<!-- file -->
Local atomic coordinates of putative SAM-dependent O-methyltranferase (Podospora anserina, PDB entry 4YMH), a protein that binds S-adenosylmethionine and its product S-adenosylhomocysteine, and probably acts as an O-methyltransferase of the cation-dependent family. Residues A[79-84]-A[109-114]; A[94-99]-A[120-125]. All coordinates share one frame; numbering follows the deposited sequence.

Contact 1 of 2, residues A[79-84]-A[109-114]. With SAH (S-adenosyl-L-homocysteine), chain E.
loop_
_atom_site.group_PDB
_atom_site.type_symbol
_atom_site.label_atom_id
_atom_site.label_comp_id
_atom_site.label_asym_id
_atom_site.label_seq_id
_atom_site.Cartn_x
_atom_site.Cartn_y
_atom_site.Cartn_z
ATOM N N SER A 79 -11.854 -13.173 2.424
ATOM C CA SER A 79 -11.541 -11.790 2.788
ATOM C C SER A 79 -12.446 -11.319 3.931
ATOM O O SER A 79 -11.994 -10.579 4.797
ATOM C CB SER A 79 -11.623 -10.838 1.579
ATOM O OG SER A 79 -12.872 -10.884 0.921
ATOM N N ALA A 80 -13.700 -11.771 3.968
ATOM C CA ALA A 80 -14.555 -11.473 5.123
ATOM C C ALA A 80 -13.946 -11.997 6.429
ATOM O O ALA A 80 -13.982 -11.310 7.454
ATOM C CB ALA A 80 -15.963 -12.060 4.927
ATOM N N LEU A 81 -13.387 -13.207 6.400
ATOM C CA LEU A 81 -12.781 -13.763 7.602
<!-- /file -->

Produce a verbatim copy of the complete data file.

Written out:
Local atomic coordinates of putative SAM-dependent O-methyltranferase (Podospora anserina, PDB entry 4YMH), a protein that binds S-adenosylmethionine and its product S-adenosylhomocysteine, and probably acts as an O-methyltransferase of the cation-dependent family. Residues A[79-84]-A[109-114]; A[94-99]-A[120-125]. All coordinates share one frame; numbering follows the deposited sequence.

Contact 1 of 2, residues A[79-84]-A[109-114]. With SAH (S-adenosyl-L-homocysteine), chain E.
loop_
_atom_site.group_PDB
_atom_site.type_symbol
_atom_site.label_atom_id
_atom_site.label_comp_id
_atom_site.label_asym_id
_atom_site.label_seq_id
_atom_site.Cartn_x
_atom_site.Cartn_y
_atom_site.Cartn_z
ATOM N N SER A 79 -11.854 -13.173 2.424
ATOM C CA SER A 79 -11.541 -11.790 2.788
ATOM C C SER A 79 -12.446 -11.319 3.931
ATOM O O SER A 79 -11.994 -10.579 4.797
ATOM C CB SER A 79 -11.623 -10.838 1.579
ATOM O OG SER A 79 -12.872 -10.884 0.921
ATOM N N ALA A 80 -13.700 -11.771 3.968
ATOM C CA ALA A 80 -14.555 -11.473 5.123
ATOM C C ALA A 80 -13.946 -11.997 6.429
ATOM O O ALA A 80 -13.982 -11.310 7.454
ATOM C CB ALA A 80 -15.963 -12.060 4.927
ATOM N N LEU A 81 -13.387 -13.207 6.400
ATOM C CA LEU A 81 -12.781 -13.763 7.602